Batya Friedman: So if you were to, in the situation of helping to craft the, the mandates and the, the structures and interactions for a future tribunal in some other situation . . .
BF: . . . based on this experience that you’ve had here, what would you put in place to, to help to mitigate this kind of issue in the future?
Okay, I don’t think that this kind of issue can be mitigated by structure, number one. Number two, I think it’s a political issue and I think that it's, it can’t be, you know, it, it can't be, be changed.
We, it – the problem is not the mandate. The mandate was to prosecute both sides for the crimes during 1994 and also, I, you know it's, it’s a, it’s, you know there, there was, there were independent commissions that were sent by the UN, there’s the Gersony report.
I mean there’s a plethora of documentation to support the crimes and crimes committed also against the Hutu population and massacres. And, you know, I won’t go into all the details now because I can’t recite them at this, this second, but they’re all there and there's, and it, it’s public information.
And it’s just astounding to me too that, you know, here you have two heads of state killed in a, you know, (__), shot down by the RPF and there’s nev-, there's no investigation, you know.
This is the other piece of it, right? Well, I’ll get into that in a second. But I really think that the, it means that, you know, the, the mandates of the UN have to be implemented and monitored very, very strictly and I think also that, that the rule of international law simply has to be respected.
There were separate problems of the lack of fair trial in Rwanda, et cetera which I will get into later but – dealing with international law – but it just seems to me that the situation is, is such that the object of the SC resolution supporting the ICTR and IC-, establishing ICTR and ICTY to get to the truth of what happened and achieve reconciliation can never be achieved, because what is happening certainly here is only part of the story.
BF: So I just want to revisit the comment . . .
BF: . . . you made that, that it’s not a question of structure.
BF: Can you explain why you see that changes to structure would not be able to, to be helpful here . . .
BF: . . . and how you see this as largely a political . . .
BF: . . . or what interaction you see between, checks and balances between what’s political and what exists in structure?
Alright, I think that you know, that here, I mean, actually, the wording if, if you go back to SC 955, there isn’t a problem with the wording. If you go back to the ICTR statute, which I don’t have, there isn’t a problem with the wording, all right. If you go, if you go to the Rules of Procedure and Evidence, yes I have problems with some of the wordings and rules but basically there is a structure.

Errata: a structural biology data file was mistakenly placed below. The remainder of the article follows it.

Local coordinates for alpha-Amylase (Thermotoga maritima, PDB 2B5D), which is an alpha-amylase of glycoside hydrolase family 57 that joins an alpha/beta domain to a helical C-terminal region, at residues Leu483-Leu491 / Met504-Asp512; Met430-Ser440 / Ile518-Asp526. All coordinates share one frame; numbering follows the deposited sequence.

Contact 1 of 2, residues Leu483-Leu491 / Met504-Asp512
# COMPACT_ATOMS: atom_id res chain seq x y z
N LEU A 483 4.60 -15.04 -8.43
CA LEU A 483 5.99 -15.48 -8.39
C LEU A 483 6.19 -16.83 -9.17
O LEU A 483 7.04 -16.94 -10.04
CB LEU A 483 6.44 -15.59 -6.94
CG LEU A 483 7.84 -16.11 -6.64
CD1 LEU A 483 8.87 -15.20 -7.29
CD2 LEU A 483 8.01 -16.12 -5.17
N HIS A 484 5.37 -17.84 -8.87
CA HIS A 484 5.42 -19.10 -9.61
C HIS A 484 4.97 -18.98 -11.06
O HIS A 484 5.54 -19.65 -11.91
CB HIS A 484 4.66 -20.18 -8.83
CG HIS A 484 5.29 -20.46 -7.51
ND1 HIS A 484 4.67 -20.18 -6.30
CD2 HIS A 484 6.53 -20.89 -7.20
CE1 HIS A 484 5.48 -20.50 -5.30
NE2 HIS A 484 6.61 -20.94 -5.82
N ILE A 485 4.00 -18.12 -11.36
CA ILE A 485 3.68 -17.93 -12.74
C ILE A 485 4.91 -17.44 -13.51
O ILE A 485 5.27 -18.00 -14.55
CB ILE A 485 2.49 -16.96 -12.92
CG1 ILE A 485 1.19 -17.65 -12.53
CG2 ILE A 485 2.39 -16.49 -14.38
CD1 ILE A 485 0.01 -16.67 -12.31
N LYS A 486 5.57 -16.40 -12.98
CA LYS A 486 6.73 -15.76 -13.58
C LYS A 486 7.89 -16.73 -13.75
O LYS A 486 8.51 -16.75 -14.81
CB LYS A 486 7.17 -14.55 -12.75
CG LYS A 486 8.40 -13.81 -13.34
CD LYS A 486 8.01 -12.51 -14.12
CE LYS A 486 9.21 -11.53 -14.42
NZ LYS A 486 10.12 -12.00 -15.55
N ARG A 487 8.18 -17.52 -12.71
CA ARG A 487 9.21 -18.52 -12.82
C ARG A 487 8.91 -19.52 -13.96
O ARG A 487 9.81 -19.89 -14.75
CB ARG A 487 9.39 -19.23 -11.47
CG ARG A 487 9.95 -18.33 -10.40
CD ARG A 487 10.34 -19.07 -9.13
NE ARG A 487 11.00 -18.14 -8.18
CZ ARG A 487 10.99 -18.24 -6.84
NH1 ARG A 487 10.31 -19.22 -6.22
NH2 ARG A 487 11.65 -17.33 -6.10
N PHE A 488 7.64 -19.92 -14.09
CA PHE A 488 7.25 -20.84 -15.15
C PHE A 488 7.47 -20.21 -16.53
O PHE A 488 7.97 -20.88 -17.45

The question is the implementation of these. I mean, when, when, when 955, when SC 955 was being discussed and decided, I mean the one country that objected to it was Rwanda at that time, right? And they had non-permanent. They were one of the non-permanent parties.
We keep in mind that Rwanda until recently, you know had the death penalty and executed over the last few years number of individuals. The de jure death penalty has been abolished but de facto death penalty, I’m not so convinced, you know, having heard witnesses, having been to Rwanda myself a number of times, et cetera.
But I think that it’s not, it isn’t a structural problem. It has to do with political will and I think the other piece that it has to do with the, the independence and respect for the rule of law in the judiciary. I mean, I believe the judiciary here make every effort to be impartial and independent. I think the battle is an uphill battle in terms of, in terms of the workings here.
It’s an uphill battle and I think that the problem is that there isn’t respect by all state parties but particularly Rwanda of the independence of the legis-, judic-, (_____), independence of judicial process here. I mean, for this tribunal to be effective, there has to be respect for that and I think that the, you know, the examples that I cited of, you know, the problem of, of, of allow-, of, of Rwanda allowing witnesses to come here is just one problem. You know?
A number of decisions in cases talk about witness intimidation. You simply have to do a search on, on Westlaw – “witness intimidation” – you’ll get a sense of the problems that witnesses encounter so that individuals are not necessarily quote “free” to come to Arusha.
And it makes it very difficult I think for a judicial body that’s tasked with finding the truth and wants to hear from as many, you know, many witnesses as possible on, on, on the issues that it, it is dealing with. Makes it very difficult to function and makes it difficult particularly for defense counsel.